About two years ago a Minnesota Partnership team of researchers reported findings on a potential antidote for cocaine poisoning. The research has continued since then with a grant from the National Institutes of Health. Now one of the Institutes ¬†has taken notice and awarded Steve Brimijoin, Ph.D., a half million dollars annually for the next five years to complete the basic studies. In other words, they want him to "take it right up to the border of a clinical trial" with enough evidence to warrant an FDA go ahead.
This is significant for a couple of reasons. One, seed money from the Minnesota Partnership is again showing that it can jump start innovative ideas and give researchers enough data to successfully apply for continuing funding from NIH. Translation: the Partnership is doing exactly what it's supposed to do. (Note that the NIH estimates that for every million in award funding, 16 jobs in science are created. You can do the math on this one.)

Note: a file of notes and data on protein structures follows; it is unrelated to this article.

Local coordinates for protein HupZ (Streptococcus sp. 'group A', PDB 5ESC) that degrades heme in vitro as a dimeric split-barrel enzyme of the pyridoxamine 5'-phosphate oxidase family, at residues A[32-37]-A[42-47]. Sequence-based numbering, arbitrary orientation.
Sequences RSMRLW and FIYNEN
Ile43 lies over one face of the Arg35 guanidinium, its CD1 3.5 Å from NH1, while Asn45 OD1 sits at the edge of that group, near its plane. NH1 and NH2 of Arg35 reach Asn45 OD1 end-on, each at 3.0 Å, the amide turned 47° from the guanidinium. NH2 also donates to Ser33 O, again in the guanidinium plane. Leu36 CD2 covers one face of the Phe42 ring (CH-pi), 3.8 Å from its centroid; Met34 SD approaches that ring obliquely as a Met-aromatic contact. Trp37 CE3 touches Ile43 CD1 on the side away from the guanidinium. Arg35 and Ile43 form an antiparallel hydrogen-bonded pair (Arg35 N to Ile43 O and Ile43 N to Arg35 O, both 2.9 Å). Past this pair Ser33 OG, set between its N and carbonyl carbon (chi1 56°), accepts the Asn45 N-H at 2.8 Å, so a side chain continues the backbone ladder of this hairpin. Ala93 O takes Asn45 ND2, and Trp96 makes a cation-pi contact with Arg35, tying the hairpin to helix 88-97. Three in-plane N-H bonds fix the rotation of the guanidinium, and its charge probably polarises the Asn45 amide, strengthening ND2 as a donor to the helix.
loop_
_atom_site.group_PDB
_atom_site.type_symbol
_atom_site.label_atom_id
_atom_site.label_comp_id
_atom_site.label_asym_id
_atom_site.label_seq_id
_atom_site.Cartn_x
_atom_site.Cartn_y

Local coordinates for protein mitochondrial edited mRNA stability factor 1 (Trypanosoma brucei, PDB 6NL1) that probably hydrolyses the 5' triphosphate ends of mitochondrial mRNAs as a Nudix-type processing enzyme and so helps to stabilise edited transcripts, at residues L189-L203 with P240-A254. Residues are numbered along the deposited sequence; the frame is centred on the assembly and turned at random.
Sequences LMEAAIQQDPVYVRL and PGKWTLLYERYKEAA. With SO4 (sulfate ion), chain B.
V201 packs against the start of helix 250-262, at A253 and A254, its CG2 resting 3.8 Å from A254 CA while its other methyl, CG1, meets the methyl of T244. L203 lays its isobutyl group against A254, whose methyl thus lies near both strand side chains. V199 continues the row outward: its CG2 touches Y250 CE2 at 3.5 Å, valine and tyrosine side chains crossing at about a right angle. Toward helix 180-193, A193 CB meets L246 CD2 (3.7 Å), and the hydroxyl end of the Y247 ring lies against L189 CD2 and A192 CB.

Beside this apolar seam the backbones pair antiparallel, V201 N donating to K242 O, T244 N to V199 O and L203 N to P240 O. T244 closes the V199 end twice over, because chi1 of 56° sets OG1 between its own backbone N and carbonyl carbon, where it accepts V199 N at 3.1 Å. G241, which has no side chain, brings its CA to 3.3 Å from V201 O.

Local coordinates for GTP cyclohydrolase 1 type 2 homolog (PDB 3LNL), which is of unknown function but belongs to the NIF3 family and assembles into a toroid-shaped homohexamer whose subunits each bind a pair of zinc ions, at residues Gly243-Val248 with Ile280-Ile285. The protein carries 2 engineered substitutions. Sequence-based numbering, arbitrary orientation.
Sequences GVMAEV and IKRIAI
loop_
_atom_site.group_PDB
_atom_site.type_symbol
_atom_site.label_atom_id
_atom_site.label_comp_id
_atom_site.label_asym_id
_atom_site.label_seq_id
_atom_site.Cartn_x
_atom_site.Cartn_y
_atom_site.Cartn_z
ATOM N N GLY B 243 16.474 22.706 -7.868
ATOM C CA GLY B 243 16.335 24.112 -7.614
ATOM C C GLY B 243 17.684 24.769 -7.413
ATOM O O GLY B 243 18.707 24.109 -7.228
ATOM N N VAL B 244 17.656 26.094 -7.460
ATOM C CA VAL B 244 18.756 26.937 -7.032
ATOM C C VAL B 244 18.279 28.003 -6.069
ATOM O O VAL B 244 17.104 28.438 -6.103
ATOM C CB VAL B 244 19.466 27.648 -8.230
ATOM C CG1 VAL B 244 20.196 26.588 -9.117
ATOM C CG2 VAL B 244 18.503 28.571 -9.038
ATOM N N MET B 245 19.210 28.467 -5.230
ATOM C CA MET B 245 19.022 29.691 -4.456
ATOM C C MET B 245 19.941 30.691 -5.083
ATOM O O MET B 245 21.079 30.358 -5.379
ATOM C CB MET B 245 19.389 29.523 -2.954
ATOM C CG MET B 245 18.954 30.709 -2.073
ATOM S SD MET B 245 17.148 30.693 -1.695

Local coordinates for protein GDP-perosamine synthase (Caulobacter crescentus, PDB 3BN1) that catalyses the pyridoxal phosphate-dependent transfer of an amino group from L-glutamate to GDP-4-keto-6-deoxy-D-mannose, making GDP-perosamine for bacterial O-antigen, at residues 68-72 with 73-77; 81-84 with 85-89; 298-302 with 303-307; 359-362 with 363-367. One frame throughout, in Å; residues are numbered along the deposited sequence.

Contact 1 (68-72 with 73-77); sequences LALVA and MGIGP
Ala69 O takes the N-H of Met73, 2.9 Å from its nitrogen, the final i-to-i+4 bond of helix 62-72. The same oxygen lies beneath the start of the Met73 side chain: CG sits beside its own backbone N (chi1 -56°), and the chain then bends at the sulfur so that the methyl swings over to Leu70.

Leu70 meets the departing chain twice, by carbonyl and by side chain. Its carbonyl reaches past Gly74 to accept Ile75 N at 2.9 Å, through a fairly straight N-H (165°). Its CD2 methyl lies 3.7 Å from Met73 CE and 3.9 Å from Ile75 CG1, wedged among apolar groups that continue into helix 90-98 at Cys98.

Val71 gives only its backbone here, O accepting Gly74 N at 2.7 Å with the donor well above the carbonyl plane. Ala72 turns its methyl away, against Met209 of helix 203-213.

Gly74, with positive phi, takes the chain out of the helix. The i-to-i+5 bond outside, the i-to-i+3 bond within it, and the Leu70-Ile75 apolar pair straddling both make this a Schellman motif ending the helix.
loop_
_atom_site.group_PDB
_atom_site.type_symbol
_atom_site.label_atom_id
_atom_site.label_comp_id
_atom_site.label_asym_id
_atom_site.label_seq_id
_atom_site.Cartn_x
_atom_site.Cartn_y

Secondly, this is a different type of award. It is even more competitive than most and is aimed at taking strong research the rest of the way to a trial in humans. Only four grants were awarded nationally by the National Institute on Drug Abuse (NIDA).
Dr. Brimijoin's team has five years and flexibility to ¬†deliver the goods. The overall goal is to find a means to help people with drug addictions kick the habit. More today from Andy Coglin in New Scientist magazine. Andy talked wth Steve last week.